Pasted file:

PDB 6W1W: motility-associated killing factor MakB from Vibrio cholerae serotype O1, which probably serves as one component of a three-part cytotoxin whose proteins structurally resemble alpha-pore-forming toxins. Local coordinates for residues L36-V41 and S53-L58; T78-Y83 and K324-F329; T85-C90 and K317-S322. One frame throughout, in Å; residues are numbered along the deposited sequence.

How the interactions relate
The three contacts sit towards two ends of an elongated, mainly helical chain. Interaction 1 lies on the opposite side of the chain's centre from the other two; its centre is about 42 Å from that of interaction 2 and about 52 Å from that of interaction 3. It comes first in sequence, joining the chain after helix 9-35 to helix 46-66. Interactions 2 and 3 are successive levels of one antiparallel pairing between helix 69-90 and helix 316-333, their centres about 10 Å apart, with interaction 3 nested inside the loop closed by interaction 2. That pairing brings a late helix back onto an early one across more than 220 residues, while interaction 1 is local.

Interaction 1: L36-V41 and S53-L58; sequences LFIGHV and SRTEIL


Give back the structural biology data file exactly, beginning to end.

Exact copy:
PDB 6W1W: motility-associated killing factor MakB from Vibrio cholerae serotype O1, which probably serves as one component of a three-part cytotoxin whose proteins structurally resemble alpha-pore-forming toxins. Local coordinates for residues L36-V41 and S53-L58; T78-Y83 and K324-F329; T85-C90 and K317-S322. One frame throughout, in Å; residues are numbered along the deposited sequence.

How the interactions relate
The three contacts sit towards two ends of an elongated, mainly helical chain. Interaction 1 lies on the opposite side of the chain's centre from the other two; its centre is about 42 Å from that of interaction 2 and about 52 Å from that of interaction 3. It comes first in sequence, joining the chain after helix 9-35 to helix 46-66. Interactions 2 and 3 are successive levels of one antiparallel pairing between helix 69-90 and helix 316-333, their centres about 10 Å apart, with interaction 3 nested inside the loop closed by interaction 2. That pairing brings a late helix back onto an early one across more than 220 residues, while interaction 1 is local.

Interaction 1: L36-V41 and S53-L58; sequences LFIGHV and SRTEIL